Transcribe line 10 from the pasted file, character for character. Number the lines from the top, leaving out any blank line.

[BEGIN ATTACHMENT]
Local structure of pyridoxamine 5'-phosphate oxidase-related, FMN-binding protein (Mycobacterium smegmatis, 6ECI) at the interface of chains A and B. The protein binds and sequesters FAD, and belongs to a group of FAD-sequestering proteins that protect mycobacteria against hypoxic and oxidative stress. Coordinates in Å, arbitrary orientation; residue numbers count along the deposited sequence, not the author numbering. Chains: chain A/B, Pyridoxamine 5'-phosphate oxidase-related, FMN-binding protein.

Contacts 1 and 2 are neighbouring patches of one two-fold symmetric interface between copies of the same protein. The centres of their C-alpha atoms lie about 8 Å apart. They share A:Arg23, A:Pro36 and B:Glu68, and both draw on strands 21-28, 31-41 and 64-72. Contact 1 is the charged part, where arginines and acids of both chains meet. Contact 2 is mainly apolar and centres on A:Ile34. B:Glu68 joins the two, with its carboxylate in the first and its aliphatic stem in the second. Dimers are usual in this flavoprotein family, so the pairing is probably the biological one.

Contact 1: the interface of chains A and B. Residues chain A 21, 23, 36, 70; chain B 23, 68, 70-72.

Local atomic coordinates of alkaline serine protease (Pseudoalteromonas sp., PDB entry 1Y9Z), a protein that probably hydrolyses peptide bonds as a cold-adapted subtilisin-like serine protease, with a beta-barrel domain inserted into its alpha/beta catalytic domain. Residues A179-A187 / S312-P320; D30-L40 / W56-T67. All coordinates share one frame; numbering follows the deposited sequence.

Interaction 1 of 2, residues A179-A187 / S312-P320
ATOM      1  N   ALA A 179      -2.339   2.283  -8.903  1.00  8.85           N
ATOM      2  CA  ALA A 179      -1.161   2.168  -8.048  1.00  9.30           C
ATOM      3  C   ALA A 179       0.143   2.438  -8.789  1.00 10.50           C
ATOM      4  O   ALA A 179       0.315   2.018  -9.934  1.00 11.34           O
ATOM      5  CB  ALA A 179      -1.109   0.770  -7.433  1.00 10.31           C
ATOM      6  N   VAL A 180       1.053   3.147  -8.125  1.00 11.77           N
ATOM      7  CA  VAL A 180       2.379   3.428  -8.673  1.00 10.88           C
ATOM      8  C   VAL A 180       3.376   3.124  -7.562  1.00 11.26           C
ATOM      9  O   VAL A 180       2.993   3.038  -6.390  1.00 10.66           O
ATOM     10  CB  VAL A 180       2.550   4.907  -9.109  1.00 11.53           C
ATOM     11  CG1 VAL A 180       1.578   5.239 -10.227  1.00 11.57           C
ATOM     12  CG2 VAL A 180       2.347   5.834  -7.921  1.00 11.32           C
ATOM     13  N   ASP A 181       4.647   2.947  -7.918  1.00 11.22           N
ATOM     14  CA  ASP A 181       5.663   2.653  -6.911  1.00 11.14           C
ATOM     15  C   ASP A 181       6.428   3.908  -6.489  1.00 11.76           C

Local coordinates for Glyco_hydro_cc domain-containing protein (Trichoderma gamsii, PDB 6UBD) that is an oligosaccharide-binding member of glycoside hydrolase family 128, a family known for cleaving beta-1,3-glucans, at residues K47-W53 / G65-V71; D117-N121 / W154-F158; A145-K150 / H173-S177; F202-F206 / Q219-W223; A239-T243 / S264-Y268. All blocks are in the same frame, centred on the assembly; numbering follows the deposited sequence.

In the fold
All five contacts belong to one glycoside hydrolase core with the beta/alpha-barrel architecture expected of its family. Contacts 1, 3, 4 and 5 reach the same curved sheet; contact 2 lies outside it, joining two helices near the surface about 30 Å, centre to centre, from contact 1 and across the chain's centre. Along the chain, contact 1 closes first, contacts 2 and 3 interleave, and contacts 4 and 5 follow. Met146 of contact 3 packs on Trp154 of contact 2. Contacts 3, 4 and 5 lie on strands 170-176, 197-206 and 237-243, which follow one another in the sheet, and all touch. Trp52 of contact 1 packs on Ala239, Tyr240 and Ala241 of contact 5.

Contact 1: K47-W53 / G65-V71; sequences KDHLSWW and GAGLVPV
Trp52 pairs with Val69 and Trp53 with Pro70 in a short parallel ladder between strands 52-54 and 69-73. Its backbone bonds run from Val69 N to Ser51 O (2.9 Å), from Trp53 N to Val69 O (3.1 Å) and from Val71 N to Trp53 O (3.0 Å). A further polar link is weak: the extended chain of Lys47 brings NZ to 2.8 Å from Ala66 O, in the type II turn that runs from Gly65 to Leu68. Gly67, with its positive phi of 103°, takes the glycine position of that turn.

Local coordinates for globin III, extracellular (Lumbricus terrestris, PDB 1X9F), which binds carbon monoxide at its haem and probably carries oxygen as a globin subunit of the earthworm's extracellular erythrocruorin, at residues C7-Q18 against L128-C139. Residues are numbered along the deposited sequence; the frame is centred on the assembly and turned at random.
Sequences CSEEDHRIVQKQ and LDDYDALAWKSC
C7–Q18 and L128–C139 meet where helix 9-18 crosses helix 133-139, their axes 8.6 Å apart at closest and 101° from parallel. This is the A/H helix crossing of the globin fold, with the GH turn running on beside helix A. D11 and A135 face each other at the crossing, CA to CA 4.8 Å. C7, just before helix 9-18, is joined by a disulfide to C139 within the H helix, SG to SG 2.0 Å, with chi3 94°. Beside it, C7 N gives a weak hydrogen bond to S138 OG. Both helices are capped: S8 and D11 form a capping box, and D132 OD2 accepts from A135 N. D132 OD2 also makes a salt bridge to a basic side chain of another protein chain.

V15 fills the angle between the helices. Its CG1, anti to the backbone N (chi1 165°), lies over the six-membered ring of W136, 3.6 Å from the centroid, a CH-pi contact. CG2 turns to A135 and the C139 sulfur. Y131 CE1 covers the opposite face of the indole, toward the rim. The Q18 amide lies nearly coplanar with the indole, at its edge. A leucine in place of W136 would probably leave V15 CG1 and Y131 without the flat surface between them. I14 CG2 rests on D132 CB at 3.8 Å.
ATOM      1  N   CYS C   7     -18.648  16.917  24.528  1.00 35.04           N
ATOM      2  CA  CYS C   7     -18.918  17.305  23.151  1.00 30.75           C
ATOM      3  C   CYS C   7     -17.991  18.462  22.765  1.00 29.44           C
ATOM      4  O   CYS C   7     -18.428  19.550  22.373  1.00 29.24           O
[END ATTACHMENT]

ATOM      5  CB  ALA A 179      -1.109   0.770  -7.433  1.00 10.31           C